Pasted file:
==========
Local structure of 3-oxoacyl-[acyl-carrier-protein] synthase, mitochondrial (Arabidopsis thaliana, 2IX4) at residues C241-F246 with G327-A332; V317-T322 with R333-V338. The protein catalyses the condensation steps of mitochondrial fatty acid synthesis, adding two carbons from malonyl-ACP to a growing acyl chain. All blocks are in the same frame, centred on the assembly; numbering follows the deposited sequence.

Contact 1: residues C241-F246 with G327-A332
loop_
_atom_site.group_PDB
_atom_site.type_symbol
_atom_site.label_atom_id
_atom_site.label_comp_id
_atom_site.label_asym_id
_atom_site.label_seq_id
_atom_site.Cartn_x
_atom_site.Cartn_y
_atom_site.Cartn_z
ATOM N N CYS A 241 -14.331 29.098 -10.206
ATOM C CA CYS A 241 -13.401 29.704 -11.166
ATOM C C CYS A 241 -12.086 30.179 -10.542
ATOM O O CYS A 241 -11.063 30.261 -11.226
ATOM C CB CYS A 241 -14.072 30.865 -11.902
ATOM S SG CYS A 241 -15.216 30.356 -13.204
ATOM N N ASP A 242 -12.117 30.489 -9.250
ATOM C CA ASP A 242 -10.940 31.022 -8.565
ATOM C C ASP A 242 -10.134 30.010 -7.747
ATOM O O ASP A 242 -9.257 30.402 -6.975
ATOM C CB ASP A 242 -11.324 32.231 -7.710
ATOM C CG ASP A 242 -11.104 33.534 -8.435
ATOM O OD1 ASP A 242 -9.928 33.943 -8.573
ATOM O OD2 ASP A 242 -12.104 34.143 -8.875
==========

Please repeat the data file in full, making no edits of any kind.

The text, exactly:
Local structure of 3-oxoacyl-[acyl-carrier-protein] synthase, mitochondrial (Arabidopsis thaliana, 2IX4) at residues C241-F246 with G327-A332; V317-T322 with R333-V338. The protein catalyses the condensation steps of mitochondrial fatty acid synthesis, adding two carbons from malonyl-ACP to a growing acyl chain. All blocks are in the same frame, centred on the assembly; numbering follows the deposited sequence.

Contact 1: residues C241-F246 with G327-A332
loop_
_atom_site.group_PDB
_atom_site.type_symbol
_atom_site.label_atom_id
_atom_site.label_comp_id
_atom_site.label_asym_id
_atom_site.label_seq_id
_atom_site.Cartn_x
_atom_site.Cartn_y
_atom_site.Cartn_z
ATOM N N CYS A 241 -14.331 29.098 -10.206
ATOM C CA CYS A 241 -13.401 29.704 -11.166
ATOM C C CYS A 241 -12.086 30.179 -10.542
ATOM O O CYS A 241 -11.063 30.261 -11.226
ATOM C CB CYS A 241 -14.072 30.865 -11.902
ATOM S SG CYS A 241 -15.216 30.356 -13.204
ATOM N N ASP A 242 -12.117 30.489 -9.250
ATOM C CA ASP A 242 -10.940 31.022 -8.565
ATOM C C ASP A 242 -10.134 30.010 -7.747
ATOM O O ASP A 242 -9.257 30.402 -6.975
ATOM C CB ASP A 242 -11.324 32.231 -7.710
ATOM C CG ASP A 242 -11.104 33.534 -8.435
ATOM O OD1 ASP A 242 -9.928 33.943 -8.573
ATOM O OD2 ASP A 242 -12.104 34.143 -8.875